Challenges Facing Nonprofits: Special Olympics Hawaii

Interview with Dan Epstein, President and CEO, Special Olympics Hawaii 

How has your organization been able to continue its core mission(s)?

When the COVID-19 pandemic hit, we made the necessary decision to cancel all of our in-person sports training and competitions. While this was devastating for our athletes and our team, we continue to keep in close contact with all of our Special Olympics Hawaii ‘ohana virtually and continue to serve them online to keep them strong physically and emotionally until the time is safe for our athletes and coaches to return to in-person practices and competitions.

How has the COVID-19 crisis affected your donations, fundraising and other cash flow?

In addition to the cancelation of our in-person sports training and competitions, we were forced to postpone many critical fundraising events, including our signature Polar Plunge fundraiser and Tip a Cop fundraisers. 

To support our athletes and to keep the entire community safe and healthy during this time we decided to reinvent the traditional, in-person Polar Plunge fundraiser with a newly designed event called “Paradise Plunge.” The new format allows participants to safely support our athletes by sharing a video or photos of themselves taking a dip in the ocean or performing any type of water activity – whether it’s at the beach bodyboarding or surfing, or taking the plunge in a swimming pool. Registration to take the “Paradise Plunge” will start this month. To register or for more information on how to participate, please visit

The loss of funds due to postponing our annual fundraisers during the first half of 2020 has made our Paradise Plunge even more important. All proceeds that we receive will help us continue to provide virtual and online programs to serve our athletes and keep them safe (as many are considered a vulnerable population) during the pandemic and will also help to ensure over 3,400 children and adults with intellectual disabilities can one day return back to the in-person sports. Funds will also help us to ensure that we can provide the necessary equipment and PPE for our athletes and coaches so that when they do return to in-person trainings and competitions that they can do so safely.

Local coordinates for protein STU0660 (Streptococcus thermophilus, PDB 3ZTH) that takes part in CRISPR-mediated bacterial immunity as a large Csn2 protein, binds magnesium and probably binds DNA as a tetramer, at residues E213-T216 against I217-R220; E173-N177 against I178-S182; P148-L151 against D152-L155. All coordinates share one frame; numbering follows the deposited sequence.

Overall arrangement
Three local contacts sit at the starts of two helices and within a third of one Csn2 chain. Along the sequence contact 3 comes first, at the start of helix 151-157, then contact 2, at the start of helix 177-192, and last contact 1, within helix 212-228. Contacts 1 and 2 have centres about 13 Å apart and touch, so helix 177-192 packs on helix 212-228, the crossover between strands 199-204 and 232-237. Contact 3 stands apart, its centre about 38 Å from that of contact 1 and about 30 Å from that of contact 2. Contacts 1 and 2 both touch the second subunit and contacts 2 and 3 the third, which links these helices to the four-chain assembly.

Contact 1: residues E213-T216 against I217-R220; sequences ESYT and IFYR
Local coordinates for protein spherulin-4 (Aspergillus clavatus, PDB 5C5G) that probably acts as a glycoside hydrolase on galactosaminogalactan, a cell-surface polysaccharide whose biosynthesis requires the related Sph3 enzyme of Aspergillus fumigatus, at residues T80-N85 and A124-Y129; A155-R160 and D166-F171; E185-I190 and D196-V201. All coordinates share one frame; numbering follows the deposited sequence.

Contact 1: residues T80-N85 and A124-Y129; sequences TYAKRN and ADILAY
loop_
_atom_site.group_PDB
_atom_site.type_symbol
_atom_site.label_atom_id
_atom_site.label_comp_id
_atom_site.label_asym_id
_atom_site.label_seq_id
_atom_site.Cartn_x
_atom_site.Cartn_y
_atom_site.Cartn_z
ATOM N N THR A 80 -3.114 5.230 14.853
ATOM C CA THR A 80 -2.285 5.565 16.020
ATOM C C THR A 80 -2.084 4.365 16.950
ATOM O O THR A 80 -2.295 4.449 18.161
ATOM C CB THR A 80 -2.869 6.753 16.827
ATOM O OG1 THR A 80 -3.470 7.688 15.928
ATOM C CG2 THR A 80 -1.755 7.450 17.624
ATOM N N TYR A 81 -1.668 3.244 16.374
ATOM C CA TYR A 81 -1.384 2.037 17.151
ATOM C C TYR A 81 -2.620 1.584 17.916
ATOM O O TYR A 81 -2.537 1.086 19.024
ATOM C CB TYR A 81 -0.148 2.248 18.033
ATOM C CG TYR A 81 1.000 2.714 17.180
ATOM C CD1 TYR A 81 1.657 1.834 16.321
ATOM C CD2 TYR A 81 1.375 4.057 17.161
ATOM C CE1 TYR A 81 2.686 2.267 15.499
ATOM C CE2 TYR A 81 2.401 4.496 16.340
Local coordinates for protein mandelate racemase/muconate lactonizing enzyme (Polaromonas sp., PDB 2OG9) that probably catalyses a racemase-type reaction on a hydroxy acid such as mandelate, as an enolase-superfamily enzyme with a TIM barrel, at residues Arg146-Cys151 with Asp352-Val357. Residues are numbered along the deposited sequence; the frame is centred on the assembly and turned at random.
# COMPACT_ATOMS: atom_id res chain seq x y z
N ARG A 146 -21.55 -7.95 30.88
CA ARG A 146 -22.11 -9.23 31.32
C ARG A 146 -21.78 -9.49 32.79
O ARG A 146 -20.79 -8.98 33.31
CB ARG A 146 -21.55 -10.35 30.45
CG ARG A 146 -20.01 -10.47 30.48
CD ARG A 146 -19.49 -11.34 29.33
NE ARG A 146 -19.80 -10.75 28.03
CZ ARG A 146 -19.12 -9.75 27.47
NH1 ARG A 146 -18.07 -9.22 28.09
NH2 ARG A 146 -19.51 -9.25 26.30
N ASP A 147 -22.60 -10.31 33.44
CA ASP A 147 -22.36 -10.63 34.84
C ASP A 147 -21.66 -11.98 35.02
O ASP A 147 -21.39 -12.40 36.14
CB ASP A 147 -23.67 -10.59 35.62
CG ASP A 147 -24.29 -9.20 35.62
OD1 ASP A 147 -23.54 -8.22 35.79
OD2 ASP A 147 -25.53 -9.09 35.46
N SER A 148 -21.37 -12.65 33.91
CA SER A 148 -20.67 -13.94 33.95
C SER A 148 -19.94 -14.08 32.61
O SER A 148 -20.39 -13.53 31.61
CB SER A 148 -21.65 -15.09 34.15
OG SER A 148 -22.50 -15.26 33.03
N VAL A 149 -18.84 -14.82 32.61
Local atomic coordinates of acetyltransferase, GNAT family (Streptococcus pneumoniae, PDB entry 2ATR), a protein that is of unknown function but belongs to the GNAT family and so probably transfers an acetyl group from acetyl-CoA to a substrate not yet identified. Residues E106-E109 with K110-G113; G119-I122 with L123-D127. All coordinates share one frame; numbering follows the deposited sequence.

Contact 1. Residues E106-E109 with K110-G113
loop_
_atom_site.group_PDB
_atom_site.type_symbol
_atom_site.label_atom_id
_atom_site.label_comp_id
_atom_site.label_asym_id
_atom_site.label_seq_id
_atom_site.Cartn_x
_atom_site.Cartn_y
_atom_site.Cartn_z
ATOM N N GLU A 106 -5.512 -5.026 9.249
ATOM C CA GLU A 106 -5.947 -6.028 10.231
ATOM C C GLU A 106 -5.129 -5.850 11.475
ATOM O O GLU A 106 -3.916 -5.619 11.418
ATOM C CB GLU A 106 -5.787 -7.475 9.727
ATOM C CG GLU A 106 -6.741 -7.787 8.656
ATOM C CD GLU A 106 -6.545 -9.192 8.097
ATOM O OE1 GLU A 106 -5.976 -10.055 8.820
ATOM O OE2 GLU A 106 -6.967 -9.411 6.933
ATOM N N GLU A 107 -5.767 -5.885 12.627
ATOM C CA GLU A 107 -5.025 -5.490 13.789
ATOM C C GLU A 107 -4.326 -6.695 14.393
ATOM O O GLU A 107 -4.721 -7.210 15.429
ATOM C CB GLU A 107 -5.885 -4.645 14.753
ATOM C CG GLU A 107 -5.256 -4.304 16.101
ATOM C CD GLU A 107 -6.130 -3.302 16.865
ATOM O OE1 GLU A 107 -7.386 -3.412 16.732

Have you been able to find new ways to support communities in Hawai‘i?

Now more than ever, it’s important that we find creative and remote ways to maintain and even strengthen the connections that are so important to our athletes and communities. To that end, some of the initiatives that we introduced during this time include putting together a schedule of weekly, online Zoom workouts and fitness challenges, hosting weekly, virtual dances — something which our athletes love! — hosting a weekly, virtual story time for our Young Athletes programs, moving our signature events like our Polar Plunge fundraiser and Aukake Classic competition online. We have also created an educational social media series featuring videos covering a range of safety habits to practice during the COVID-19 pandemic and a videos series called Fit Foods and Fit Friends that features our Special Olympics Hawaii athletes sharing how to make some of their favorite healthy meals and some of our coaches and volunteers sharing different exercises that can be done safely at home.

What has been your organization’s experience with any level of government during this crisis?

Special Olympics Hawaii applied for and received PPP support, which greatly helped to maintain our staffing during this difficult time. We have been closely monitoring the CDC, city and state’s guidelines to ensure we are following all regulations for the safety of our athletes and volunteers.

How do you think your organization will be different at the end of this year?

While we can’t speculate at this time about what the pandemic means for events and competitions going forward, we will continue to closely monitor the situation and its impact on our community. Along with our upcoming Paradise Plunge fundraiser and virtual Aukake Classic competition, we continue to offer virtual programs and activities designed to connect our athletes, coaches and entire community until everyone can be together in person again. In the meantime, we are preparing our plan to return to play, and hope to see our athletes back at practices (and social distancing) sometime this fall.

Categories: Nonprofits, Restarting Hawaiʻi